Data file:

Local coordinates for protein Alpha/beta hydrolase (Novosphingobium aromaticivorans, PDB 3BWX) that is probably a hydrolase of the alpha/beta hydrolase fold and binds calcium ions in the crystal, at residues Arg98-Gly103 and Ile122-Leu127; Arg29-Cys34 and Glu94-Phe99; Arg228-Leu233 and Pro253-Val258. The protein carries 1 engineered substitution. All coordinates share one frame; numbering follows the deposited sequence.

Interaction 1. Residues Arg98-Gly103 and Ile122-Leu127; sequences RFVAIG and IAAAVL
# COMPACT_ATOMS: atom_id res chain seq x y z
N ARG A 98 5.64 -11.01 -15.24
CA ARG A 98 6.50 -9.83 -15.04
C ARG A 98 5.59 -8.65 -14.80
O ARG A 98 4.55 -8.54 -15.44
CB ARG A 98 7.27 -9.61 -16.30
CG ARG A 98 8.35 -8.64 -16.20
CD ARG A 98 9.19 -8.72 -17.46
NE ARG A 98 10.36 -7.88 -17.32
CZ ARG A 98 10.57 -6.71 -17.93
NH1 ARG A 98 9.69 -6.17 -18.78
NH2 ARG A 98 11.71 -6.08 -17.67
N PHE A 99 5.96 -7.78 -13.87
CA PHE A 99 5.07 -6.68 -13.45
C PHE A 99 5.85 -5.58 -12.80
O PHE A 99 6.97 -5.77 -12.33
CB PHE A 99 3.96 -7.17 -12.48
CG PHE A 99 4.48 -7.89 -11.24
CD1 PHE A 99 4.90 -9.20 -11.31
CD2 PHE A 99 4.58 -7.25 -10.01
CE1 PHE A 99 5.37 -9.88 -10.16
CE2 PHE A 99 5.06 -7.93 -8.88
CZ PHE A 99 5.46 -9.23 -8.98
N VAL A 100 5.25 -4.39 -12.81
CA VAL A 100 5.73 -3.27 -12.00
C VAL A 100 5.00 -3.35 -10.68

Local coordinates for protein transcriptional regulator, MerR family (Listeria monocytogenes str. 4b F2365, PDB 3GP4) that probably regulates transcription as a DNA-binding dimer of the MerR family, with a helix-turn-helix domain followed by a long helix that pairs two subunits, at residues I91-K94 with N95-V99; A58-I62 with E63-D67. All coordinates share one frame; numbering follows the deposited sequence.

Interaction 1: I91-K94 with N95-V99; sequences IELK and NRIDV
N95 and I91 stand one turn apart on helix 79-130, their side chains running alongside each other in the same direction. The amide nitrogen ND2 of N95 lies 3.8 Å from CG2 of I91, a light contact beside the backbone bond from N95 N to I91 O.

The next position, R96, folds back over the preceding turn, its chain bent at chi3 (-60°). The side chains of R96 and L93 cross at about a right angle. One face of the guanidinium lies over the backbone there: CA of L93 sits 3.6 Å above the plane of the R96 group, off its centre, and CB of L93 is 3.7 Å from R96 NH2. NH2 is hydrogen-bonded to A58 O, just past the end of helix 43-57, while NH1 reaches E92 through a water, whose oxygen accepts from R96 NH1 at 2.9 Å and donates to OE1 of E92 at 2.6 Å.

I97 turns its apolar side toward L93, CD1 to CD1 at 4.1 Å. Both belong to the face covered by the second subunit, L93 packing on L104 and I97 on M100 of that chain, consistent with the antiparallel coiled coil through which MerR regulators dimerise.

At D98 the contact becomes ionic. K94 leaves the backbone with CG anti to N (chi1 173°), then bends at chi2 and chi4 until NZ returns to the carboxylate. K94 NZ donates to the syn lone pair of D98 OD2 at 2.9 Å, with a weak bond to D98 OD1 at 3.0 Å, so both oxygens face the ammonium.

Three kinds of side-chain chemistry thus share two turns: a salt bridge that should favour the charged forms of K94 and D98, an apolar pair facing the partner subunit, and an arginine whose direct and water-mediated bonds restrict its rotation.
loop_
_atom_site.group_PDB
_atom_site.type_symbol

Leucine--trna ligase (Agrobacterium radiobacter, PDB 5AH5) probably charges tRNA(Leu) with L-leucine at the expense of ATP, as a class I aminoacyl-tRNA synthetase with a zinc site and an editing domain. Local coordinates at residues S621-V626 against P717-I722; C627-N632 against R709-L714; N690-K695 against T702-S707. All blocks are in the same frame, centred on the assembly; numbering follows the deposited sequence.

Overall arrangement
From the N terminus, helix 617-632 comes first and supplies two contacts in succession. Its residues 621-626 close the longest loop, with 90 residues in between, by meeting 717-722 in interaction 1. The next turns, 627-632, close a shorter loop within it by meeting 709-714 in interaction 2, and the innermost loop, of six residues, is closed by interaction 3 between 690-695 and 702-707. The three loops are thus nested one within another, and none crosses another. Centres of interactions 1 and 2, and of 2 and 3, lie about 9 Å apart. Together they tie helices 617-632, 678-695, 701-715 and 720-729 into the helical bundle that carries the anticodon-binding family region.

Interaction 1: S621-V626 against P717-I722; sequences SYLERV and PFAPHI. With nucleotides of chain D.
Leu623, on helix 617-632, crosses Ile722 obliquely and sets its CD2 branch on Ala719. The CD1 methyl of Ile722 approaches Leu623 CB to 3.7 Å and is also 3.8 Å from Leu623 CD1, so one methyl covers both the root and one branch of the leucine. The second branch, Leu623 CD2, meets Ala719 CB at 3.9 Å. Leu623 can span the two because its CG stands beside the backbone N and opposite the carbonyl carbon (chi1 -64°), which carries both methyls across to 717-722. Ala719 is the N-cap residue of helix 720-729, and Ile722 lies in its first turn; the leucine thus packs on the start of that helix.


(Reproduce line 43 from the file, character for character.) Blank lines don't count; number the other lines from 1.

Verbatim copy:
Leu623, on helix 617-632, crosses Ile722 obliquely and sets its CD2 branch on Ala719. The CD1 methyl of Ile722 approaches Leu623 CB to 3.7 Å and is also 3.8 Å from Leu623 CD1, so one methyl covers both the root and one branch of the leucine. The second branch, Leu623 CD2, meets Ala719 CB at 3.9 Å. Leu623 can span the two because its CG stands beside the backbone N and opposite the carbonyl carbon (chi1 -64°), which carries both methyls across to 717-722. Ala719 is the N-cap residue of helix 720-729, and Ile722 lies in its first turn; the leucine thus packs on the start of that helix.